Damian Dovarganes / AP
On Friday morning, you'll be able to wander into an Apple Store an try on a watch, but you won't be able to walk out with it on your wrist. In fact, you won't even be able to buy one there — you'll have to go online for that. In short, Apple is going to make you wait again, but this time it's really hoping you do it somewhere other than in a long line in front of one of its stores.
Everything you need to know about the Apple Watch you can gather from this leaked Apple memo from retail head Angela Ahrendts. Her message to employees was simple: Convince Apple’s most ravenous early adopters to stop camping out in front of stores for days. Per the memo:
Get in line online
The days of waiting in line and crossing fingers for a product are over for our customers. The Apple Store app and our online store make it much easier to purchase Apple Watch and the new MacBook. Customers will know exactly when and where their product arrives.
This is a significant change in mindset, and we need your help to make it happen. Tell your customers we have more availability online, and show them how easy it is to order. You'll make their day.
This is likely a direct reaction to the iPhone 6 launch, where crazy lines prompted accusations of mass purchasing for clandestine Chinese markets. Oh, and this happened:
“Bags of feces” doesn’t exactly align with the Jony Ive aesthetic — but it's not so far off from Apple's product launch MO, at least until now. The company may have never officially endorsed long lines, but I’ve been in enough of them to know that Apple employees certainly do their best to facilitate them and pacify the crowds. Here’s a 2011 video of Apple employees running down a line of people waiting for an iPhone, high-fiving them like they’re coming out of a tunnel before an NFL game.
This ginning-up of excitement rather brilliantly leads to the iconic Apple consumer-mania photo op, like this classic one of tech evangelist Robert Scoble:
But no more, apparently.
There are plenty of possible reasons for Apple’s “change of mindset” for the launch of the watch (among them: a new retail head who comes from the more restrained world of fashion, a desire to make sure crazies don’t poop in bags and scare everyone). But really, the decision has everything to do with what kind of product the Apple Watch is — and why you need to wait to receive it.
An iPod or an iPad or an iPhone is a device that very quickly demonstrates how it can make your life better. Its myriad life-changing features are also packaged inside a device that looks and feels different than anything that came before it. Like something that fell out of the future, it’s tempting. You’re hooked before you ever see one in person.
But though the Apple Watch is new and possibly revolutionary, its features indicate something that's less like a new product and more like a peripheral device for your iPhone. Its form is, of course, also quite familiar: It looks like a watch. It may ultimately prove to change our lives unlike anything we've ever seen, but right now, it looks a lot like something we've already seen.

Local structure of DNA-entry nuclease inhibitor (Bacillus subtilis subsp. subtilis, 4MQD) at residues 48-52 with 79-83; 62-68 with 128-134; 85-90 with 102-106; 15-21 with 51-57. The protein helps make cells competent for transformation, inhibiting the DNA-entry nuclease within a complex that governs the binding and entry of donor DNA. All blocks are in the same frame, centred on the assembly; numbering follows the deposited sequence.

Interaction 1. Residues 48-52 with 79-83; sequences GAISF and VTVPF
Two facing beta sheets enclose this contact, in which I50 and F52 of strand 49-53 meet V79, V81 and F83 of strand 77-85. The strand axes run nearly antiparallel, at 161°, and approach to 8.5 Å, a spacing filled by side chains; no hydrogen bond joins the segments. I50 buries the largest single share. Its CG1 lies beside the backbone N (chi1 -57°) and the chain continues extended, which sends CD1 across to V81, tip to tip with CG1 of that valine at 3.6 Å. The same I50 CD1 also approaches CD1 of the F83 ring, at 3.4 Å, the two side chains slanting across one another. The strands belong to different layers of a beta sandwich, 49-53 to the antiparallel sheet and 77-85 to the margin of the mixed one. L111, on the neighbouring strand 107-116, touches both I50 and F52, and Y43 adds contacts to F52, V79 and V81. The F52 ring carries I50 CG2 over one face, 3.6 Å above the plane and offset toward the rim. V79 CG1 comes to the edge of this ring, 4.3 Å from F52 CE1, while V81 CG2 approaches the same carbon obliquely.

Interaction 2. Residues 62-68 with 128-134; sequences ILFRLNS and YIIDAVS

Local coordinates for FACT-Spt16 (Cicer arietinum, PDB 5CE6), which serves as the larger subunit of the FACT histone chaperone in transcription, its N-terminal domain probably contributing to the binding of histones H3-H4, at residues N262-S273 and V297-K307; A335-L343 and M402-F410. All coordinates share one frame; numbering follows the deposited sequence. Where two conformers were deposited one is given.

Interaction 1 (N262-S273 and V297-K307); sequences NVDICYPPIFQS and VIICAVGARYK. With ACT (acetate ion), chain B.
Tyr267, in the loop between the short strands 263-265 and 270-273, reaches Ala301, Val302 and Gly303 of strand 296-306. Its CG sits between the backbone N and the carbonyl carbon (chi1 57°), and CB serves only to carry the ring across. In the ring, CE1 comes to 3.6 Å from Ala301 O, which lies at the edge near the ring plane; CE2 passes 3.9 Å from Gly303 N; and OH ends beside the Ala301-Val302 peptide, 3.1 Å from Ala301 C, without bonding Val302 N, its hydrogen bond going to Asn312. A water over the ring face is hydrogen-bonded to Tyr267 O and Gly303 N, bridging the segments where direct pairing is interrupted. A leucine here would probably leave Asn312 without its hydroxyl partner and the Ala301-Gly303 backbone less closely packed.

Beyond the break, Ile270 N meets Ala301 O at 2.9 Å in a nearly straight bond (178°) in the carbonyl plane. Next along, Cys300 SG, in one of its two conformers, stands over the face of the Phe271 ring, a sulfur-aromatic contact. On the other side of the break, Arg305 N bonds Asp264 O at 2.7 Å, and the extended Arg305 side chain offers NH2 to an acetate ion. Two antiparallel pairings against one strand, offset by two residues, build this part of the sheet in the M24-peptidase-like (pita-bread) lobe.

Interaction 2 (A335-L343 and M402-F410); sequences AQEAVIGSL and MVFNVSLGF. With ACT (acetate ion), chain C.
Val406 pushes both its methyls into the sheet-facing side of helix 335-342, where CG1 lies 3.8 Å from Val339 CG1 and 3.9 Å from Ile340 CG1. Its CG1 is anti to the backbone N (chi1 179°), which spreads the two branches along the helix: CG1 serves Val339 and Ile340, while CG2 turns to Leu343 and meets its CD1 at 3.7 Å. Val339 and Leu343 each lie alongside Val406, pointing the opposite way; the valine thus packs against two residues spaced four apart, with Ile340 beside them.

As a product, it’s extremely intimate — and early reviews reflect that, spilling a great deal of ink describing the way that the watch wakes, nudges, and reminds, and notifies you to do things with gentle haptic touches. By most early accounts it’s also a product that takes some time to get used to. The New York Times’ Farhad Manjoo “fell hard” for the watch, but it took a few days.
Then there’s the luxury aspect: The type of person willing to shell out hundreds (or thousands) for this watch is not likely the type of person who’ll be willing to camp out for anything. High-fives and outsize enthusiasm — not to mention poop in bags — run counter to the standard quietly genteel luxury-goods-buying experience.
As such, selling the watch at its most basic price point — to say nothing of the $17,000 high-end model — is a slower and more nuanced process than anything Apple's attempted before. This isn't as simple as a new toy. This is something you need to drape across your wrist. This is something you need to touch and feel and swipe and play around with to understand.
Nam Y. Huh / AP
Apple’s new “get in line online” strategy doesn’t allow the user to test-drive the watch like an early reviewer — but it does buy the company a little bit of time. It buys some time for the early adopters, the ravenous line-sitters, and the fanboys to put this device out into the world, where curious potential buyers can see it on real wrists and ask to try it on and feel it in places that aren’t clean-lined, perfectly lit Apple Stores. It’s time during which a curious potential buyer can watch someone check in to a flight or open a hotel room door from afar and be won over. It’s also time when people can watch Apple’s (excellent) guided watch tour videos and think critically about whether this thing makes sense for them. It's time for all of us to adjust to a world where the watch isn't just a strange new category of Thing to spend money on, but something that's, if not necessary, exactly, at least very, very cool.
It’s anti-hype in a way that’s foreign to Apple. But it’s also a more reasoned play that could mean more loyal first-generation watch customers — and less of a chance that it is discarded into a junk drawer after three weeks.